Once upon a time there was an earnest, indie rock band who—through the forces of fate—was slated to open up for legendary Stone Temple Pilots front man Scott Weiland at a popular music venue. Though the band didn’t exactly think their music would translate to STP fans, they knew the exposure would be great and maybe, just maybe, they could win a few more fans.
Their first song received a smattering of handclaps. The second, stony silence. As the singer of the band stepped up to the mic to introduce the third song, a large, grizzled grunge devotee in the front row began belting the lyrics to “Dead and Bloated” in protest. “I AM smelling like a rose that somebody gave me on my birthday deathbed,” he shouted. The audience roared in approval.
Talk about a tough crowd. A negative response to your music may make you want to crawl into your own birthday deathbed, but don’t let it. Consider it a rite of passage. And though it’s true that you can’t be everything to everyone, there are certain things you can do to alleviate the tension when you’re facing a crowd of anti-fans like:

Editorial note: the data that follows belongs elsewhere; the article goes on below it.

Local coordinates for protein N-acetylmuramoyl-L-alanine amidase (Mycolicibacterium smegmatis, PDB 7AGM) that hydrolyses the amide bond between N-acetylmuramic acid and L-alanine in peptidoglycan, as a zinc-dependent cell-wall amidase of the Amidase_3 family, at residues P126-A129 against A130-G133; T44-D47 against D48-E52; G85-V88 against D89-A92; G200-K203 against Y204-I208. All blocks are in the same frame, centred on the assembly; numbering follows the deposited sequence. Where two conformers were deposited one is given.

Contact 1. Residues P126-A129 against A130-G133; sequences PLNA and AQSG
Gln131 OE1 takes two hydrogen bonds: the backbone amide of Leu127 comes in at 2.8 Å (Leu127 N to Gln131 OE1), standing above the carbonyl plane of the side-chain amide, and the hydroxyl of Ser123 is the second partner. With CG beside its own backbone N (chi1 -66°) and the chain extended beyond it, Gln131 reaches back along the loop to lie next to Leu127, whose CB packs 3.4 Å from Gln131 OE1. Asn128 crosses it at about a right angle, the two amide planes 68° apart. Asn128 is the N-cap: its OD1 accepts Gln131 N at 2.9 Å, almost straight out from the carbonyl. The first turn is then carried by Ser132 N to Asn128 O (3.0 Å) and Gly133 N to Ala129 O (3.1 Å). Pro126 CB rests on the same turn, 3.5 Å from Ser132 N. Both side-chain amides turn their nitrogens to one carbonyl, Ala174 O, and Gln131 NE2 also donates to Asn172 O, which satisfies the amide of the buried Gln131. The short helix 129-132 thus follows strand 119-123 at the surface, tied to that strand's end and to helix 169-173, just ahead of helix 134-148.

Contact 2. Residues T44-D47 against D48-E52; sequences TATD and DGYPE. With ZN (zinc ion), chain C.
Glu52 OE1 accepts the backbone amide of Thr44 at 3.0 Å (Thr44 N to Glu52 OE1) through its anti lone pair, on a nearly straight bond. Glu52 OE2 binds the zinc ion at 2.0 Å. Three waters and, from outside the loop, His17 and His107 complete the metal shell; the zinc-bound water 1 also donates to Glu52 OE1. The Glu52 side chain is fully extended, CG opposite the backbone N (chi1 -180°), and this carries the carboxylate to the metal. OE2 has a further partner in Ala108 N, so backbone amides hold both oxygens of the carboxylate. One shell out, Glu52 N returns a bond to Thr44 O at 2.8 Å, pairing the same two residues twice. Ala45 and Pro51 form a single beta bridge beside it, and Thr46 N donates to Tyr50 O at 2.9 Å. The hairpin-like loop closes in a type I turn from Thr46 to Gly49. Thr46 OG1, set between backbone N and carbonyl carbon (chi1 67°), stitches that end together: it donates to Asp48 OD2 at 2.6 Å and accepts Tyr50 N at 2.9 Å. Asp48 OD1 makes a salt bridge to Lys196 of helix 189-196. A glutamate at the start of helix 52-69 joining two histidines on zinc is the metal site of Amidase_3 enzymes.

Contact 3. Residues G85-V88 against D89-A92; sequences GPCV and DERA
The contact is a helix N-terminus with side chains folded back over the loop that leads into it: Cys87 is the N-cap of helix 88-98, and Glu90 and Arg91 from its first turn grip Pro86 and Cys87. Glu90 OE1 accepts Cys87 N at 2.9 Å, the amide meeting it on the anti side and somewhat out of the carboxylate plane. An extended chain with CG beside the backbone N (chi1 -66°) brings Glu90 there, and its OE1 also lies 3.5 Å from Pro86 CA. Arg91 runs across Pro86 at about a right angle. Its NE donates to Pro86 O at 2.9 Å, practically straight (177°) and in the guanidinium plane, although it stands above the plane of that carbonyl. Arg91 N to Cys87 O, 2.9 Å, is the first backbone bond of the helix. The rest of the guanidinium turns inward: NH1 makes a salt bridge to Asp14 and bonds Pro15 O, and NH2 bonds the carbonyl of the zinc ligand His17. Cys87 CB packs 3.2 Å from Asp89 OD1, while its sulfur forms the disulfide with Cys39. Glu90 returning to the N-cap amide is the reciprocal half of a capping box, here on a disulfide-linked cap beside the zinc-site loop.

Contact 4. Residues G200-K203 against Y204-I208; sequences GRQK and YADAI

• Talk to them. A little friendly banter goes a long way. Break the tension by acknowledging the disconnect: “I know most of you Black Eyed Peas fans probably don’t listen to much acoustic folk, but here’s something you may be able to dance to …”
• Play a cover song. This is the most surefire way to get an unruly audience on your side, so it’s best to keep a couple of crowd-pleasers in your back pocket in case of emergency. Pick something that everyone knows, but give it your own unique spin. If you’re the folk band opening for Black Eyed Peas, don’t antagonize the crowd by playing a cover of “Blowin’ in the Wind.” Pick something relatable to their tastes that you can make your own. Who knows, maybe “Boom Boom Pow” sounds good acapella.
• Soldier on. Even if they’re shouting terrible things about your mother, don’t let the negativity get into your head and affect your performance. Let it be inspiration for you to play harder and with more passion. Even if they don’t like your music, they’ll have to respect your tenacity.